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Politics! In the United States Senate!


The fetish about the number of no votes registered in successful Supreme Court nominations is one of the strangest Villager obsessions.

I do think that the apparent underlying ideology — that confirmation hearings for life-tenured appointments to an independent branch should focus on narrow qualifications and perhaps personal trivia as opposed to substantive constitutional issues — is what explains Matt’s query:

I still in an honest-to-God, no-joking way don’t understand why conservatives who want to vote “no” don’t just say something normal like “I thought Justice Souter voted the wrong way on a number of important cases, I think Judge Sotomayor is likely to vote in a similar way to Souter; I would prefer a judge who votes like Justice Roberts or Justice Scalia; therefore, I’ll vote no.” That’s not insane, it’s not offensive, it’s not foolish, it’s not bizarre—it’s something you’d have to respect.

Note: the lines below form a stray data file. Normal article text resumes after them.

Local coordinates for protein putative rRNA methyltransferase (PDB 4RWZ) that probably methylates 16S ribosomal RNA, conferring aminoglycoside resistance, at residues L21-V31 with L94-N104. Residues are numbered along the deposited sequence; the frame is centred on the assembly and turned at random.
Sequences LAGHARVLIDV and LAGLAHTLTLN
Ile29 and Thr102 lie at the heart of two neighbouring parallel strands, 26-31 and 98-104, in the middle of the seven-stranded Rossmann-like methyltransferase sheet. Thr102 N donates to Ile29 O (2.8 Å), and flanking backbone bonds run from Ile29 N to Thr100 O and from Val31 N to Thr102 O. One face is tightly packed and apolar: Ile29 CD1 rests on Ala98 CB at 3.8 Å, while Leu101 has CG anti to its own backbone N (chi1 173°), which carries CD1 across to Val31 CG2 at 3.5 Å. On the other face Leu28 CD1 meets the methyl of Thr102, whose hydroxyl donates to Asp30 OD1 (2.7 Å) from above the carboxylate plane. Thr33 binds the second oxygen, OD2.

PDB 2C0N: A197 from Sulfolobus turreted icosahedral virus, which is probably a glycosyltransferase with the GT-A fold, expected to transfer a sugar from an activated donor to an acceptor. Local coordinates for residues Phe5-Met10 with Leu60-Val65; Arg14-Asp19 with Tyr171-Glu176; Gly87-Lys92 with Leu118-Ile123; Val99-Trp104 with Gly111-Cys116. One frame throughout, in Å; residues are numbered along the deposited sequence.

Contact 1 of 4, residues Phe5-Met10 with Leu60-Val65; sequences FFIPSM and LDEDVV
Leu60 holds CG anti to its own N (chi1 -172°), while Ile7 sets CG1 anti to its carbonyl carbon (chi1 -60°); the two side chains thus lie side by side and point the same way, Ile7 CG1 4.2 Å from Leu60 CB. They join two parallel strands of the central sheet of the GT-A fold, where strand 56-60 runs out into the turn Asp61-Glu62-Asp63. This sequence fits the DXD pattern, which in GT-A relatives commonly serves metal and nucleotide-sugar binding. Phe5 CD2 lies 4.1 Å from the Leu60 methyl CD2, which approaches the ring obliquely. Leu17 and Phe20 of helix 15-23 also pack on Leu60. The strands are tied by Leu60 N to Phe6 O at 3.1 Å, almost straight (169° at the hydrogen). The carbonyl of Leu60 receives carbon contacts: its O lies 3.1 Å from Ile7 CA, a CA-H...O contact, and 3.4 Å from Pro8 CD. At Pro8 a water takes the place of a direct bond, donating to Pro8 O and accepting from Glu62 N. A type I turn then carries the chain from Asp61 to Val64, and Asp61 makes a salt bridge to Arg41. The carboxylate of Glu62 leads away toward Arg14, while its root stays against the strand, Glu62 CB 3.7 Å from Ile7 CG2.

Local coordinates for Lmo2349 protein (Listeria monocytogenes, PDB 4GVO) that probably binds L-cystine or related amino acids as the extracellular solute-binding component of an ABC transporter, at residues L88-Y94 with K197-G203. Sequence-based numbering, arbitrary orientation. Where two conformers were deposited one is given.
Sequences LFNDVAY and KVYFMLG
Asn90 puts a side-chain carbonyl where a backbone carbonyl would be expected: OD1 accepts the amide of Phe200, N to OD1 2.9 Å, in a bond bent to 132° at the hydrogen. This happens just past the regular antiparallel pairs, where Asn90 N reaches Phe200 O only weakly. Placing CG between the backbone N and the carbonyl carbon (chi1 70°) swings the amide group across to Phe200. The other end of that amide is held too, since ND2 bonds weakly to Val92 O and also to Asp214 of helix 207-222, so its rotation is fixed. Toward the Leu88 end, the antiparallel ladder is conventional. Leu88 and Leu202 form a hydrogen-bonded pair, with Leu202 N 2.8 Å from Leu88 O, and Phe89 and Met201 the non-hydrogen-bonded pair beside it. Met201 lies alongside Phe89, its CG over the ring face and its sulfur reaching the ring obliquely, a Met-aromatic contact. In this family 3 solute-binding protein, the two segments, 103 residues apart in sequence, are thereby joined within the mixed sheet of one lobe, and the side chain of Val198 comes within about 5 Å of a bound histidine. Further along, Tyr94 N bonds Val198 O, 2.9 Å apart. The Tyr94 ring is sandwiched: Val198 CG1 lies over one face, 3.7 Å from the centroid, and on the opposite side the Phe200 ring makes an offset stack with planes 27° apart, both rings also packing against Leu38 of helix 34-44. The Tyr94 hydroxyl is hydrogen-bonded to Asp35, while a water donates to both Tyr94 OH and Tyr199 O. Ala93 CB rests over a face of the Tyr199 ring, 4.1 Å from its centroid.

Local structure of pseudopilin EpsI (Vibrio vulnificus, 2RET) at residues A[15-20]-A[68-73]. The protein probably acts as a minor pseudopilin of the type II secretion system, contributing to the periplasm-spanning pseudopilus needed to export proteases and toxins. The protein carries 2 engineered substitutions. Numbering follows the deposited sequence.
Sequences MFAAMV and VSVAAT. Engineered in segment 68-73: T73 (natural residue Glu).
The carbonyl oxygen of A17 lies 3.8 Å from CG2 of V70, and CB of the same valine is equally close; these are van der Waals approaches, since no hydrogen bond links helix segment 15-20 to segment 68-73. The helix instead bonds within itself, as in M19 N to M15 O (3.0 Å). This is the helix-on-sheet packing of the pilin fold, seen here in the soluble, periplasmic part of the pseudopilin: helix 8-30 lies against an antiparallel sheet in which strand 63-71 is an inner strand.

Not only does the idea that Senators should be unable to vote for nominees based on ideological disagreement even when justices are chosen for obviously ideological reasons make no sense on the merits, it creates a perverse normative order in which bad-faith race-baiting is considered acceptable but straightforward disagreement on matters of constitutional principle is not.

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